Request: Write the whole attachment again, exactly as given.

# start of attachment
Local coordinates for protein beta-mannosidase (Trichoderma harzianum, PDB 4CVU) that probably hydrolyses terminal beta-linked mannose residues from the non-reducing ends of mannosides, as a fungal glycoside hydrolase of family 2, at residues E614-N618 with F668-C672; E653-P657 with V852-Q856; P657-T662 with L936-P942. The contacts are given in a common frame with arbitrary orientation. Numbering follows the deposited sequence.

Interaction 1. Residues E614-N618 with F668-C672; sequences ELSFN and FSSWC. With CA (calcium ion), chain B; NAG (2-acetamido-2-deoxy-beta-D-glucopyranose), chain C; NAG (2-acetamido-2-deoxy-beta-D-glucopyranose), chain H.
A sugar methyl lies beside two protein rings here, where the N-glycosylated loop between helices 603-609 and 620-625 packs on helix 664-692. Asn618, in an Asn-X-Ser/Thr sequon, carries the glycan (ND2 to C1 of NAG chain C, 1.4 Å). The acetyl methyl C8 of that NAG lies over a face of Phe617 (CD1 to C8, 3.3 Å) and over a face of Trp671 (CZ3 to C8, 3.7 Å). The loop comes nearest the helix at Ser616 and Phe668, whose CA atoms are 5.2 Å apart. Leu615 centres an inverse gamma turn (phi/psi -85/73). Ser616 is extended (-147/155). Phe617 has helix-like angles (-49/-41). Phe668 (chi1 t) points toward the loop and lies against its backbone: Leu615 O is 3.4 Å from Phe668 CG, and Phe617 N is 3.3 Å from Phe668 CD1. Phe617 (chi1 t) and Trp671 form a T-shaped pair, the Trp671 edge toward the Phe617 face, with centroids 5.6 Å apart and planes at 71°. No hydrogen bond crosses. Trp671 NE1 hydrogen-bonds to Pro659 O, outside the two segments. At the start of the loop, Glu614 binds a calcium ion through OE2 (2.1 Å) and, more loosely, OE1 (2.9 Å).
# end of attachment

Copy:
Local coordinates for protein beta-mannosidase (Trichoderma harzianum, PDB 4CVU) that probably hydrolyses terminal beta-linked mannose residues from the non-reducing ends of mannosides, as a fungal glycoside hydrolase of family 2, at residues E614-N618 with F668-C672; E653-P657 with V852-Q856; P657-T662 with L936-P942. The contacts are given in a common frame with arbitrary orientation. Numbering follows the deposited sequence.

Interaction 1. Residues E614-N618 with F668-C672; sequences ELSFN and FSSWC. With CA (calcium ion), chain B; NAG (2-acetamido-2-deoxy-beta-D-glucopyranose), chain C; NAG (2-acetamido-2-deoxy-beta-D-glucopyranose), chain H.
A sugar methyl lies beside two protein rings here, where the N-glycosylated loop between helices 603-609 and 620-625 packs on helix 664-692. Asn618, in an Asn-X-Ser/Thr sequon, carries the glycan (ND2 to C1 of NAG chain C, 1.4 Å). The acetyl methyl C8 of that NAG lies over a face of Phe617 (CD1 to C8, 3.3 Å) and over a face of Trp671 (CZ3 to C8, 3.7 Å). The loop comes nearest the helix at Ser616 and Phe668, whose CA atoms are 5.2 Å apart. Leu615 centres an inverse gamma turn (phi/psi -85/73). Ser616 is extended (-147/155). Phe617 has helix-like angles (-49/-41). Phe668 (chi1 t) points toward the loop and lies against its backbone: Leu615 O is 3.4 Å from Phe668 CG, and Phe617 N is 3.3 Å from Phe668 CD1. Phe617 (chi1 t) and Trp671 form a T-shaped pair, the Trp671 edge toward the Phe617 face, with centroids 5.6 Å apart and planes at 71°. No hydrogen bond crosses. Trp671 NE1 hydrogen-bonds to Pro659 O, outside the two segments. At the start of the loop, Glu614 binds a calcium ion through OE2 (2.1 Å) and, more loosely, OE1 (2.9 Å).